6th October , 2020 , Hits: 1126
The Executive Director of the Uganda National Bureau of Standards (UNBS), Dr. Ben Manyindo delivered UNBS’ annual Performance report for the FY 2019/2020 to the public on Monday 5th October 2020, at the Uganda Media Center in Kampala.
UNBS’ core mandate is to develop, promote and enforce standards to ensure competitiveness of locally manufactured products and to protect the health and safety of consumers and the environment against substandard products.
Over the past one year, UNBS undertook activities in accordance with approved work programmes and budget. The activities were aimed at improving competitiveness of Ugandan products to access regional and international markets, improving the quality of products on the market, ensuring accuracy in measurement systems to promote fair trade and improving public awareness on quality standards.
The total approved budget for FY 2019/20 was UGX 68.9 Billion of which UGX 59.7 Billion was released by end of the Financial Year. The Bureau generated and remitted Non Tax Revenue UGX38.2 Billion to the Consolidated Fund during the year which constitutes 64% of the released budget during the year.
‘The year has presented an unprecedented challenge imposed by COVID-19 that has made UNBS rethink the way of doing business. However, we have used this crisis to harness opportunities for businesses seeking standardisation services as below’;
2.0 Certification of Products required in the fight against COVID – 19
I. Sanitizers: By March 2020, only two companies had been certified to manufacture Hand sanitisers. However, with the COVID-19 pandemic, the number of manufacturers dramatically increased. Accordingly, by 30th June 2020, 209 companies (with 254 brands) had been certified.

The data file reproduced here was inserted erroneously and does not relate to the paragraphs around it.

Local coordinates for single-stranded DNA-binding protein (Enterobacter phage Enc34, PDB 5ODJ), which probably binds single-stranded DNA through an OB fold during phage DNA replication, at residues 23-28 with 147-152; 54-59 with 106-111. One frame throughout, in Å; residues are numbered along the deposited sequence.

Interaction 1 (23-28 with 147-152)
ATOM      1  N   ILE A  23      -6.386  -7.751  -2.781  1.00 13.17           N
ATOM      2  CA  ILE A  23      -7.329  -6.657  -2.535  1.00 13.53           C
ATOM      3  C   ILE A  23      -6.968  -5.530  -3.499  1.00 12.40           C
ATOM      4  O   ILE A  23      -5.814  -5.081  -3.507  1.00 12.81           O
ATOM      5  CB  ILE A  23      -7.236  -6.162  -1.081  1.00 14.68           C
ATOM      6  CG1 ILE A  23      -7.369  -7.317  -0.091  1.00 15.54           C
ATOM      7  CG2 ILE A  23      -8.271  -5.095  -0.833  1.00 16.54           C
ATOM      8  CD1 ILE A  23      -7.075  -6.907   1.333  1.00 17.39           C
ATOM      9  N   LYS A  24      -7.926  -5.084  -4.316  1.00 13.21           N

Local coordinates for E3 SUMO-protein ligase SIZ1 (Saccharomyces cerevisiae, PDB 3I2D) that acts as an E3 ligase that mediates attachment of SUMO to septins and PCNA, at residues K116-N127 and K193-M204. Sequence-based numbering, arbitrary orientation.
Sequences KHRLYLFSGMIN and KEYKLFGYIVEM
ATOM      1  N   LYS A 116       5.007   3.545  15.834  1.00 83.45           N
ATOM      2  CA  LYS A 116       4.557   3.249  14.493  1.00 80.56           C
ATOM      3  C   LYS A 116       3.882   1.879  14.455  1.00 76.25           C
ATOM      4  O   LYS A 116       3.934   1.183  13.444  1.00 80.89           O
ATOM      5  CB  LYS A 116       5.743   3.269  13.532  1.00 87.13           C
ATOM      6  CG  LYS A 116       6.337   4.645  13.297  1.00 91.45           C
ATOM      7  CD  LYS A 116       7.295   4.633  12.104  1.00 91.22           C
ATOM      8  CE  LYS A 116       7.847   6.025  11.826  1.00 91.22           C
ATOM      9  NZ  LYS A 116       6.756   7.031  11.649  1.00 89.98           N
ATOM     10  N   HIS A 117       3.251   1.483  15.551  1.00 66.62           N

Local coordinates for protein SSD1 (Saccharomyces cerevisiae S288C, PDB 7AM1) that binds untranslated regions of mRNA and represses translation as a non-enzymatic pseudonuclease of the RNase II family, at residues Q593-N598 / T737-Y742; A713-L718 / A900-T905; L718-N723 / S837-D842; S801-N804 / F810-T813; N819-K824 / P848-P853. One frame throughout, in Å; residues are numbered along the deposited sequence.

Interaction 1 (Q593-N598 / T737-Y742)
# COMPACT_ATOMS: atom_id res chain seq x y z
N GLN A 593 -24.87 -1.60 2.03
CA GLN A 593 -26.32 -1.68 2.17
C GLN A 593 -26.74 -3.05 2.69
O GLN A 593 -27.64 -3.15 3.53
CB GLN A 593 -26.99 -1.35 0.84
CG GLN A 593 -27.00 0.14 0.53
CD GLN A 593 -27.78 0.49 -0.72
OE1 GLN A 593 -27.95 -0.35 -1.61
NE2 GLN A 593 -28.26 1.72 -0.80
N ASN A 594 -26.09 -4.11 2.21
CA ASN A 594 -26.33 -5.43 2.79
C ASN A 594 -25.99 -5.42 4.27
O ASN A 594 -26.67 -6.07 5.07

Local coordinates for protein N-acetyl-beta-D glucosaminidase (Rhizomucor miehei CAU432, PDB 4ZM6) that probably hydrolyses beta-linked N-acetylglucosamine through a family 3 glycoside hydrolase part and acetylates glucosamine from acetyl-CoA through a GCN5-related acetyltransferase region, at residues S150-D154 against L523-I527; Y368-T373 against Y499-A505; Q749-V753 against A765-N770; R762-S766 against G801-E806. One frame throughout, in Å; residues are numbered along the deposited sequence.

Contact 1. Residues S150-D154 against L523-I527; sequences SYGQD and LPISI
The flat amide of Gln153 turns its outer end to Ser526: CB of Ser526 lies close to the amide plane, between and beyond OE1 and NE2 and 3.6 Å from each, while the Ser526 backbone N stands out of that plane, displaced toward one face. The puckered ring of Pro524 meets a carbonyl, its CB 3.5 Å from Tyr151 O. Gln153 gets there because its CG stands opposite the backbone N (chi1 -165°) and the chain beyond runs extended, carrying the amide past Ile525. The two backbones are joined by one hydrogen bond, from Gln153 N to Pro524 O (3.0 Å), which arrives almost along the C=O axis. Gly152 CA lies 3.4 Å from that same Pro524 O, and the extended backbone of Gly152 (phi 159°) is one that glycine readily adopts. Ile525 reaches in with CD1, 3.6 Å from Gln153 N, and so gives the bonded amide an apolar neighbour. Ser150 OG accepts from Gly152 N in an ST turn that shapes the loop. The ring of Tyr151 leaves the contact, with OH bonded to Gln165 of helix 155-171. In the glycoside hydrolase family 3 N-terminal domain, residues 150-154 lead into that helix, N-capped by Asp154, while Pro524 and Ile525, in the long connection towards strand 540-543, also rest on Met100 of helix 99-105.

II.Food distribution: UNBS deployed a full time (seven days a week) field team comprising of 25 staff at the OPM stores in Nakawa where the food supplies were being delivered. UNBS also maintained 20 staff at its laboratories, working 7seven days a week, to ensure expeditious testing of the samples of food being delivered to the laboratory for quality and safety testing. Of this, maize had an 80% compliance rate, while dry beans had a compliance rate of 77%.
III. Non-medical Face Masks: UNBS developed standards for facemasks and was able to certify over 40 companies to produce non-medical facemasks by June 2020. It is mandatory for anyone above the age of six to wear a facemask in public space.
During the FY 2019/2020, UNBS undertook Product Certification and Management Systems Certification to improve the quality of locally manufactured products so that they are able to access regional and international markets.
We recorded an increase from 1350 products certification permits in FY2018/19 to 2705 permits in FY2019/20. And 62 permits under system certification. All UNBS certified products were able to access the wider EAC market.
This is a second year into the implementation of the UNBS Distinctive Mark, 2018 regulation. The new regulation made it mandatory for products covered by compulsory standards to be certified and issued with a distinctive mark before they are allowed on the market. As a result, we witnessed an exponential increase in the number of Micro, Small and Medium Scale Enterprises (MSMEs) seeking certification. During the FY 2019/20 we registered 1168 MSMEs and visited 304 MSMEs for on-site technical assistance and gap analysis. 1068 MSMEs visited UNBS and were provided with technical advisory services (compared to 929 MSMEs in FY2018/19), to build their capacity to apply standards and produce products that conform to standards thus contributing to the government’s export promotion strategy.
The shortfall was due to; failure by a number of MSMEs to pay fees for both testing and auditing despite registration, failure by MSMEs to address gaps in conformity to standards identified during certification, low technology base among MSMEs, Shortage of staff to handle the increased number of applicants to assist MSMEs through the certification process and of course challenges imposed on the sector by Covid 19 pandemic.